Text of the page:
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Mass protests in Israel as Knesset begins controversial judicial overhaul

Insults were heralded, shouts of "shame," and tables thrown inside the Knesset, as tens of thousands of Israelis protested outside the chamber against unpopular judicial reforms by the Netanyahu government.
Israelis protest

A powerful Knesset committee passed two main components of the Benjamin Netanyahu government’s controversial judicial overhaul for a first reading on Monday, as tens of thousand of Israelis gathered in Jerusalem to protest the move that could see the Supreme Court undermined.

The Knesset Constitution, Law and Justice committee moved two bills up the chamber in a charged session where members of the divided committee heralded insults at each other. Nine lawmakers voted yes and seven voted no.  Shouts of "shame" were heard in the chamber against what's seen as an attempt by the Netanyahu far-right government to undermine Israel's judiciary. 

The first part is an amendment to the Basic Law on the judiciary, preventing the Supreme Court from striking down legislation that are deemed unconstitutional by Israeli courts. The second is changes to the composition of the committees that select judges that will offer the government the upper hand.

The debate was chaotic with a Knesset member jumping on the table and chanting, cursing and insults traded between members of the coalition and the opposition.

Now that the bills have been approved by the committee, they must pass three Knesset readings, set to begin this week.

President Isaac Herzog made an unusual televised appearance Sunday evening, pleading with the sides to open negotiations and find a compromise over the judicial reform. The president laid out five principles that could serve as basis for negotiations and said he was at the disposal of the parties to facilitate talks.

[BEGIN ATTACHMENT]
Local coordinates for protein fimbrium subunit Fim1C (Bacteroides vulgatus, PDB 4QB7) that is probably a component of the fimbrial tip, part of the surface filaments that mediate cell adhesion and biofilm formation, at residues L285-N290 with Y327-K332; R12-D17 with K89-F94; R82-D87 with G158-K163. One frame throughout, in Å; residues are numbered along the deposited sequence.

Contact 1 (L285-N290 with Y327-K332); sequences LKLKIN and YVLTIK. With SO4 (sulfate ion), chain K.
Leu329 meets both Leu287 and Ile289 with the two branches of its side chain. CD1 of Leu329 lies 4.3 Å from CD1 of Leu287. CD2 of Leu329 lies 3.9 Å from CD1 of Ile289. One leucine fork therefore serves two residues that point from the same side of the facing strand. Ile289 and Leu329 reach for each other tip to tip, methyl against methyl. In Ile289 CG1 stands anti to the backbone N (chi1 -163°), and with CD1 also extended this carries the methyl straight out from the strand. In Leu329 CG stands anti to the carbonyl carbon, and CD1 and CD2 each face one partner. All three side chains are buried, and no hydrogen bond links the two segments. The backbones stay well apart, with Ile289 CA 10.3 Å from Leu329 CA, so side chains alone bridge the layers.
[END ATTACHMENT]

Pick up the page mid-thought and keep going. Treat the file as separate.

The Israeli president warned of a dangerous growing rift within the Israeli people that risks destroying the state's unique social fabric. "This is not a political dispute. We are on the verge of a constitutional and social collapse," warned Herzog. He asked that the Monday debate by the Knesset Constitution, Law and Justice Committee be postponed until a dialogue could be launched. Some coalition members said they would agree to enter a dialogue, but no efforts were made to delay the committee vote.

Between 60,000 and 100,000 Israelis are demonstrating in Jerusalem outside the Knesset against the reforms. Trains were packed Monday morning with demonstrators heading to Jerusalem. Six additional trains were added to the regular rail service to accommodate the many people heading for the rally. Other demonstrations are taking place in Tel Aviv, Herzliya and near Ben Gurion Airport.

Dozens of tech companies have announced they will permit their workers to demonstrate on Monday. The venture capital firm TLV Partners Fund and the Lemonade Fund, which supports breast cancer care, said they would arrange buses for workers wishing to travel to Jerusalem to participate in the main rally. Some schoolmasters have said they will allow teachers and students to demonstrate.

Opposition leader Yair Lapid addressed the tens of thousands gathered outside the Knesset, emphasizing that Israelis will not stay silent in the face of the changes pushed by the Netanyahu government. “We will not stay quiet as they destroy everything that is precious and sacred to us,” said Lapid, adding, “If they continue this craziness, don’t talk to us about unity. There’s no unity when only one side makes the rules.”

Monday’s demonstrations follow mass demonstrations in Tel Aviv and in other places for the past five Saturday nights. Each rally saw tens of thousands of Israelis demonstrating.

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